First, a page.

Some industry stakeholders looking at last week’s quarterly feedlot numbers survey were surprised that given the current dry interior conditions, figures for December were no higher than they were this time last year.

The graph of lotfeeding activity over time, published here, perhaps suggests a change of approach among lotfeeders, compared with the way they operated previously. The graph shows relative stability in numbers on feed over the past three and a half years, almost without regard to seasonal conditions, with numbers sitting in a quite narrow band between 700,000 and 800,000 head.

“Perhaps it suggests that despite the dry conditions and importance of feedlots in these times, it’s evident that more lotfeeders today are maintaining consistent production numbers, almost without regard to market influences,” one respected stakeholder said.

“In December 2011 there were 790,000 head on feed, and in December last year the figure was almost identical – yet seasonally, the circumstances could hardly have been more different,” he said.

“That suggests more feedlots are maintaining a higher occupancy of cattle (either custom-fed or feedlot-bought) as a business strategy – as opposed to being more reflective of seasonal conditions in numbers,” our contact said. “It reflects a stage of maturity in the industry, somewhat like what happen in the processing sector, where their business model aims to operate as close to capacity as reasonably possible.”

“If we had looked at the same scenario ten years ago when lotfeeding was good, numbers on feed were more reflective of the season, and how cheap the cattle were, and how much margin there was. Today more feedlots are looking at remaining closer to full, allowing them to operate more efficiently, and working hard to develop reliable markets to enable that to happen.”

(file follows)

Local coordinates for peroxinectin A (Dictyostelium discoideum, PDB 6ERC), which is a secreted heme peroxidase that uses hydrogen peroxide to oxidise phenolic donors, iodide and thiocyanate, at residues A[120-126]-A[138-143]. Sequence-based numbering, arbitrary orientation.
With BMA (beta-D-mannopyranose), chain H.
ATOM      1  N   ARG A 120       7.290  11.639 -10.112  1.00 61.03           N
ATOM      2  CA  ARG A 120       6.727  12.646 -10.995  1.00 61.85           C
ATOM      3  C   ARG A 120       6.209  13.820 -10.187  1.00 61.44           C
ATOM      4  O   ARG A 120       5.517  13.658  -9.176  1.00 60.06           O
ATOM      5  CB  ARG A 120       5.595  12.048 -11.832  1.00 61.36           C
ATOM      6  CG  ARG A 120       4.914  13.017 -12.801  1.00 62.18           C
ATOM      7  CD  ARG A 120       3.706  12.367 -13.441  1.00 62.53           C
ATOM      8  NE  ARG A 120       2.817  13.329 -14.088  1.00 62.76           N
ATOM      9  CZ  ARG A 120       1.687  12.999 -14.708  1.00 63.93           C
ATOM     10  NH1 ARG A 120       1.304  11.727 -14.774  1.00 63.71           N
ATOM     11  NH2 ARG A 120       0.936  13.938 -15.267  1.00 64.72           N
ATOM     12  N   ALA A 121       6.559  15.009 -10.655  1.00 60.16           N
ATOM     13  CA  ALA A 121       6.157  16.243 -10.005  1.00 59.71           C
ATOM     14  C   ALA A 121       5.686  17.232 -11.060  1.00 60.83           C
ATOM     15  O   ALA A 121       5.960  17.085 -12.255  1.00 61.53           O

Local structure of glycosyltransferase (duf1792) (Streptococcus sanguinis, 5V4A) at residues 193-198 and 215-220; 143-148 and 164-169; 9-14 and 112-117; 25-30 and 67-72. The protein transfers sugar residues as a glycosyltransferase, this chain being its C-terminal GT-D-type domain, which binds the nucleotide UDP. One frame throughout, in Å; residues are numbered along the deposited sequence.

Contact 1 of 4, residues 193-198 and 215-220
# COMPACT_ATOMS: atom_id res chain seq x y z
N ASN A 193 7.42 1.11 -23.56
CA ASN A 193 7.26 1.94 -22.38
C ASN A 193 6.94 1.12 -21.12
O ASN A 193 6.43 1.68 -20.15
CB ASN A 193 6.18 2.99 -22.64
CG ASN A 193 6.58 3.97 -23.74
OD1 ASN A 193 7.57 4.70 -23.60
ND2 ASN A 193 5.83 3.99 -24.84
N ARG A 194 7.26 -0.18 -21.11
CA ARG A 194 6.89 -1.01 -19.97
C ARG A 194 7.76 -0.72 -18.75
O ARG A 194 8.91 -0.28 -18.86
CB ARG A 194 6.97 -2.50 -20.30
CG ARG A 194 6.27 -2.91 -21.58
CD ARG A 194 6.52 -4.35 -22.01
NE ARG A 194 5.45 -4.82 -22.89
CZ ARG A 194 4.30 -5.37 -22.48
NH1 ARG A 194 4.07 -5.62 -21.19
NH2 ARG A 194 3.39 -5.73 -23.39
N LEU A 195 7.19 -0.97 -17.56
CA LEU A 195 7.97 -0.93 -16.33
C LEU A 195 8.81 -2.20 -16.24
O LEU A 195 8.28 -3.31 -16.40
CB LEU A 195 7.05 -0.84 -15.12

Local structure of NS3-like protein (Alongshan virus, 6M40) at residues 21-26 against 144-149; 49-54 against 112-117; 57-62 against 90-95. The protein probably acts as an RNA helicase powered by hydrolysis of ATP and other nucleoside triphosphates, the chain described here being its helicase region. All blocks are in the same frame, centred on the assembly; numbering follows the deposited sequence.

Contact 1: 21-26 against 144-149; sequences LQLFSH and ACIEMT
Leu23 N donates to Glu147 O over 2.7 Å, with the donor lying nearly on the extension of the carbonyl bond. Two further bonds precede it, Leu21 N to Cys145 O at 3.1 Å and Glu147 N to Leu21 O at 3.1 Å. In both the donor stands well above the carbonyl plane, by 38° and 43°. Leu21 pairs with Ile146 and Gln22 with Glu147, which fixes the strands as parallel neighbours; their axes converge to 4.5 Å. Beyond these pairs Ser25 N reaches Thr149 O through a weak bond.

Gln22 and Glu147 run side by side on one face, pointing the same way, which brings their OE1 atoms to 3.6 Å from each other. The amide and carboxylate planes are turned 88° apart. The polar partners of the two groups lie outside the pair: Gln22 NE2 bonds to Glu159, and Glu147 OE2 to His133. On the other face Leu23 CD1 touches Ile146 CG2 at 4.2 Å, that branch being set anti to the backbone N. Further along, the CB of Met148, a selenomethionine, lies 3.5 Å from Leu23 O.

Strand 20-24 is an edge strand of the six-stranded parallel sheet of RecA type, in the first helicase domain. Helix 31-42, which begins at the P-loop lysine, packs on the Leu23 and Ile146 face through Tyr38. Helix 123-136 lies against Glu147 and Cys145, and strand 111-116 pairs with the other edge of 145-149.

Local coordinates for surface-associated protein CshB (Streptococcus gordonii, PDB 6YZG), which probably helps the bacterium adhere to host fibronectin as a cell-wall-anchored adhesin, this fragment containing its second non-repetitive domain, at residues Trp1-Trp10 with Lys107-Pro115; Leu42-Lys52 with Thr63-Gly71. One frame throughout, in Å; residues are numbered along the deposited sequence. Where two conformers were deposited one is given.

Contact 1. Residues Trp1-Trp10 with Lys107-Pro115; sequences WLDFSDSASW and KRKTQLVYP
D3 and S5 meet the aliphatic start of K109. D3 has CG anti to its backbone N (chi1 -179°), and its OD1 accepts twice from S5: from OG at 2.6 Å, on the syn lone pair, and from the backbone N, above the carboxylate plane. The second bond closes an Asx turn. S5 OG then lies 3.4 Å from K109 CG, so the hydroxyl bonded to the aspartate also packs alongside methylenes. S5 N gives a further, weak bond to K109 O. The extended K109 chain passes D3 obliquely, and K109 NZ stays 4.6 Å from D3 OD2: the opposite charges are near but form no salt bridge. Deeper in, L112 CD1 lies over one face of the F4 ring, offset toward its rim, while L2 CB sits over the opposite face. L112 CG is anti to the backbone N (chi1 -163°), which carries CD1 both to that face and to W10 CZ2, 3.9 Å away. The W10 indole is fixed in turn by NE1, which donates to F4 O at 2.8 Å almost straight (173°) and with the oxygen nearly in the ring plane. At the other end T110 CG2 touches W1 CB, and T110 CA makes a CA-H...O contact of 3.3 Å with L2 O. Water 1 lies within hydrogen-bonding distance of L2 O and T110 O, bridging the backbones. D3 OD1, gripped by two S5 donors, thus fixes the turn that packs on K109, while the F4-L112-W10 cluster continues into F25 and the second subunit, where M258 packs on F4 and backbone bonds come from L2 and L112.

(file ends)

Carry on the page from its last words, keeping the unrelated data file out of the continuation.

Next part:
“Therefore we are not seeing the huge variances we once saw in feedlot numbers, beyond the annual seasonal fluctuations.”

In some cases, feedlots have seen a drastic increase in the number of custom-fed cattle on their books since October, but their overall numbers have not reflected that rise, suggesting bought cattle numbers have been reduced, to compensate.



  • Beef Central's regular 100-day grainfed breakeven scenario is based on a representative standard set of production variables, ex Darling Downs. They include a 450kg liveweight feeder steer fed 105 days; 356kg dressed weight at slaughter; ADG of 2kg; consumption 15kg/day and a NFE ratio of 7.5:1 (as fed); $25 freight; typical implant program. Bank interest is included. It is important to note that variations exist across production models (feed conversion, daily gain, mortality, morbidity, carcase specification); from feedlot to feedlot; and between mobs of cattle. For a more specific performance forecast on a given mob of cattle, consult with your preferred custom feeder